Spider-Man: No Way Home isn’t just a movie; it’s an experience. Like Avengers: Endgame, it is a monumental moment in the MCU. It changes everything. This is the best superhero movie I’ve seen since Avengers: Endgame. Spider-Man: No Way Home is a top tier cinematic and comic book superhero movie thanks to the amazing writing, the fantastic performances from the actors all around, and, maybe most importantly, a healthy helping of fan service. This movie is littered with easter eggs and references that made my theater explode into cheers and applause. It’s an experience unrivaled, even nonexistent, among any other movie genre. As an avid Marvel fan who’s watched and enjoyed everything associated from the brand, this movie was so rewarding to watch. With that, let’s dive into what made this movie so incredible.
Spider-Man: No Way Home picks up right where Spider-Man: Far From Home left off. It makes you forget two years have passed between these two films. Peter Parker’s (Tom Holland) identity has just been revealed. He scoops up his girlfriend MJ (Zendaya) as she’s harassed by onlookers and they escape. Soon enough, the FBI is after Peter. They arrest him and his Aunt May (Marisa Tomei), MJ, his best friend Ned (Jacob Batalon), and Happy Hogan (Jon Favreau). The agents and Peter’s loved ones have some interesting debates about whether a minor should be a vigilante and how responsible his legal guardian is for his actions.
Peter and the gang then meet with Peter’s lawyer Matt Murdock (Charlie Cox)! My theater exploded in cheers when he showed up, which made me so happy because I had no idea Netflix’s Daredevil was so well known. That show is arguably the best superhero TV show of all time. The cameo is brief, but Charlie Cox portrays the character without missing a beat, as if he’d just stepped off set from Daredevil. I can’t wait to see more of him in the MCU.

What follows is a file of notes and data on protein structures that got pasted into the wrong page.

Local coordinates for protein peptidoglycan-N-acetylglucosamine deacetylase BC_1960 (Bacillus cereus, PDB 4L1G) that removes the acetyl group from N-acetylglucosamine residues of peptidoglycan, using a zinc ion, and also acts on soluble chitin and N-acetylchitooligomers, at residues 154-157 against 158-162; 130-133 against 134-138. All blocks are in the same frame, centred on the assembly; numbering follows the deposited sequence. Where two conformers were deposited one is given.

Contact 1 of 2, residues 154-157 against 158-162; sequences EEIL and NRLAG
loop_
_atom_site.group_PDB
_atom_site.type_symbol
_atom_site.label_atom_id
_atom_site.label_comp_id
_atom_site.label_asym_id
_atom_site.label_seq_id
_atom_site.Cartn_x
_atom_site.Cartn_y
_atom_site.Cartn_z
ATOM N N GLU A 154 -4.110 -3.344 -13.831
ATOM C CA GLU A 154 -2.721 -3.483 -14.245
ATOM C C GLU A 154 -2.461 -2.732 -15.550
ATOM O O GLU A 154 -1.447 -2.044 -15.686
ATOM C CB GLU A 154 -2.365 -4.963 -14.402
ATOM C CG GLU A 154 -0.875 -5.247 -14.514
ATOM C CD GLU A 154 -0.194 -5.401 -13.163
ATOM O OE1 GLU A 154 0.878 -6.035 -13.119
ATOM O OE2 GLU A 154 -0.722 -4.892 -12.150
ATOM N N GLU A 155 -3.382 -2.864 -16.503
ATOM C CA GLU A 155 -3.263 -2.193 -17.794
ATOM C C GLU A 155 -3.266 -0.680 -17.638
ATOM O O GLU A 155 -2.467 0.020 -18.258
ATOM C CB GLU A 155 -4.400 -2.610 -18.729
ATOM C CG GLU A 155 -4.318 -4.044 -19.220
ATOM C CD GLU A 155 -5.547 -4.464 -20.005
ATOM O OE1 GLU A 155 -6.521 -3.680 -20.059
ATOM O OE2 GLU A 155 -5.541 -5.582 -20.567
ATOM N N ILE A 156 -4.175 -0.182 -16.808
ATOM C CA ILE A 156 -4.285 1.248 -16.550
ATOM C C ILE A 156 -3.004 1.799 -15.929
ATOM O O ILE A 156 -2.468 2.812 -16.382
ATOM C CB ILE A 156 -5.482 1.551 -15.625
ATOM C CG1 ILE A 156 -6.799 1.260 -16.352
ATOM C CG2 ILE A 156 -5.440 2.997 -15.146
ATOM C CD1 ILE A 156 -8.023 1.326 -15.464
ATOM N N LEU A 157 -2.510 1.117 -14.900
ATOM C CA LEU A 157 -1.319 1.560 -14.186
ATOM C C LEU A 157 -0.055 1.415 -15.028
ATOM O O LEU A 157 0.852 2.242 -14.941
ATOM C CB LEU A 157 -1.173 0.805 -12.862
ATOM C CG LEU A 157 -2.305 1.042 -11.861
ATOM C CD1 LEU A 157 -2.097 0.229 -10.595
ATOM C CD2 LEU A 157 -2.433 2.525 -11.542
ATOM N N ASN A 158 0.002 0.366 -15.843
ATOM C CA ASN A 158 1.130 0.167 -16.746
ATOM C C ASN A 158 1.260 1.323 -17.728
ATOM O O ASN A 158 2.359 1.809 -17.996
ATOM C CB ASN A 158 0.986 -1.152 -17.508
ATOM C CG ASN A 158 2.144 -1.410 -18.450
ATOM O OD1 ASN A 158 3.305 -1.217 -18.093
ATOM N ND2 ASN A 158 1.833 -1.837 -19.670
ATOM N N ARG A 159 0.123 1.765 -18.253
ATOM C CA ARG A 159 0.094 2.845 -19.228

Peter and May move to Happy’s apartment to lie low. Peter applies for college. However, he, MJ, and Ned all get rejected because of the controversy surrounding them. This leads Peter to visit Doctor Strange (Benedict Cumberbatch) and ask him to make everyone forget who Spider-Man is. Strange performs the spell, but Peter alters it by asking Strange to make his loved ones remember his identity. The spell becomes unstable and Strange contains it before sending Peter to plead his case to the vice chancellor of MIT.
Peter catches the chancellor on a bridge, but they’re interrupted by Doctor Otto Octavius (Alfred Molina) from Spider-Man 2 (2004). Like Cox, Molina doesn’t skip a beat. He feels exactly like the same character, ripped right out of the original movie. He chases Peter before removing his mask and discovering that this Peter is not his Peter. Doctor Strange brings them both back to his basement.
Strange explains to Peter that his mistake caused people who knew Spider-Man’s identity in other universes to come to them. Strange has already caught the Lizard (Rhys Ifans) from The Amazing Spider-Man (2012) and entrapped Doc Ock. Now Peter has to find and capture the others. Peter finds Electro (Jamie Foxx) from The Amazing Spider-Man 2 (2014) charging up. Electro has more charisma than in the original film. Foxx steals every scene he’s in with his booming voice, confidence, and a great new look.